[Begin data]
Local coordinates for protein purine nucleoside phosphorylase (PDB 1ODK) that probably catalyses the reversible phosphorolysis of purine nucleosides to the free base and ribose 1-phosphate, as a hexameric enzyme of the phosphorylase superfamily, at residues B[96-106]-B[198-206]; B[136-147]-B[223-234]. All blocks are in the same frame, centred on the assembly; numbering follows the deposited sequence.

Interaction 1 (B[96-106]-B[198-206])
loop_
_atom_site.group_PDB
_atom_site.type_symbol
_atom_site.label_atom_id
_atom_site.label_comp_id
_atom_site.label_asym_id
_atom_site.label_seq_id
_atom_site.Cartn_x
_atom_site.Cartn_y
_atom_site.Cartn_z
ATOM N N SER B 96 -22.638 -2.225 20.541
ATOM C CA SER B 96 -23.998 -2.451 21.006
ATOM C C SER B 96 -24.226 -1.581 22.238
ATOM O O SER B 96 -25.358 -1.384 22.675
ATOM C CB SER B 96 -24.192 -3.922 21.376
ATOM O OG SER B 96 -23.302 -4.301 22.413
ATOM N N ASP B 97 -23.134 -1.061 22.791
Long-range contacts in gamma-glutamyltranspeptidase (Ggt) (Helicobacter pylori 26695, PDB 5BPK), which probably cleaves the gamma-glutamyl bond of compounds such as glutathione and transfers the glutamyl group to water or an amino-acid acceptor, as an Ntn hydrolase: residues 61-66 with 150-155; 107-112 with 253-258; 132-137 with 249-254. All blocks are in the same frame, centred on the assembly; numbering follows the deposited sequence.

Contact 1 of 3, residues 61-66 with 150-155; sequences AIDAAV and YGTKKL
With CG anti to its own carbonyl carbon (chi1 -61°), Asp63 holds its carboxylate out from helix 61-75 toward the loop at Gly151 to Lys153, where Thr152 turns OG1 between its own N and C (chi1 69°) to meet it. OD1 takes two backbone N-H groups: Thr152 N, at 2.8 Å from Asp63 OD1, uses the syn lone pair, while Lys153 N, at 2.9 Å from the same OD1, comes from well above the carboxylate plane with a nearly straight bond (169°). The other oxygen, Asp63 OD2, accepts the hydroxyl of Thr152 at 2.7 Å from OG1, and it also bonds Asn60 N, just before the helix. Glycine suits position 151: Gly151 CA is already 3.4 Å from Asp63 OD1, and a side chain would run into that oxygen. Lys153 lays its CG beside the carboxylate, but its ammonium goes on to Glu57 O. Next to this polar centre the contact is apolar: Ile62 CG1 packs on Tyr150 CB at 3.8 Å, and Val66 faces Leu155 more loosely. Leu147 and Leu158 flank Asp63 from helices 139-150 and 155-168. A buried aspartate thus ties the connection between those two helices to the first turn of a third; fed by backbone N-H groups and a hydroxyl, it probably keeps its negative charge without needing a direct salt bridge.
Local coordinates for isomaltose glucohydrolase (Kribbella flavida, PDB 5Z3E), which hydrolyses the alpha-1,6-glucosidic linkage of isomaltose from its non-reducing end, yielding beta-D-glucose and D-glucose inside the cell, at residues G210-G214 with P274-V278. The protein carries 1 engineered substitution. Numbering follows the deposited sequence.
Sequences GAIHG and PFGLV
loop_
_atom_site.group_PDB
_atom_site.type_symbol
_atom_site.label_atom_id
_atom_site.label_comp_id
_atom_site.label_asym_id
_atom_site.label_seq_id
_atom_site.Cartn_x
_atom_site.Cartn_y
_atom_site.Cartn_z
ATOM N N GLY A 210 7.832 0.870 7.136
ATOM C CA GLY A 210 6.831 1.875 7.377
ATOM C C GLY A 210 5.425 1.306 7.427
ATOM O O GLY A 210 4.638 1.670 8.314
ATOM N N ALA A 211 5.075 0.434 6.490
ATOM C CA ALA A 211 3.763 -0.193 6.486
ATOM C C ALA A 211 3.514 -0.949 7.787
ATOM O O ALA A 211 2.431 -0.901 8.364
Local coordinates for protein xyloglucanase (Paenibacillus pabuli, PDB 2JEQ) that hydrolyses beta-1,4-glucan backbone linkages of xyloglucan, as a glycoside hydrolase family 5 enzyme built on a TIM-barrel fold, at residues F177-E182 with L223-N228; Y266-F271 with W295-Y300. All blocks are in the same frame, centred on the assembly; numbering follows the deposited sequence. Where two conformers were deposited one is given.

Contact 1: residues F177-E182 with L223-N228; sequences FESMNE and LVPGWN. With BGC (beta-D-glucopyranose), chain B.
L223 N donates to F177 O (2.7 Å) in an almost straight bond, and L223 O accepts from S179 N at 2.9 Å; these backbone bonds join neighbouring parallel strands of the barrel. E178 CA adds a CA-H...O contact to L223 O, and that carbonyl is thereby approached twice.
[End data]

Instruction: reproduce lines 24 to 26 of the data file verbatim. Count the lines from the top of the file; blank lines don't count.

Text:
Sequences GAIHG and PFGLV
loop_
_atom_site.group_PDB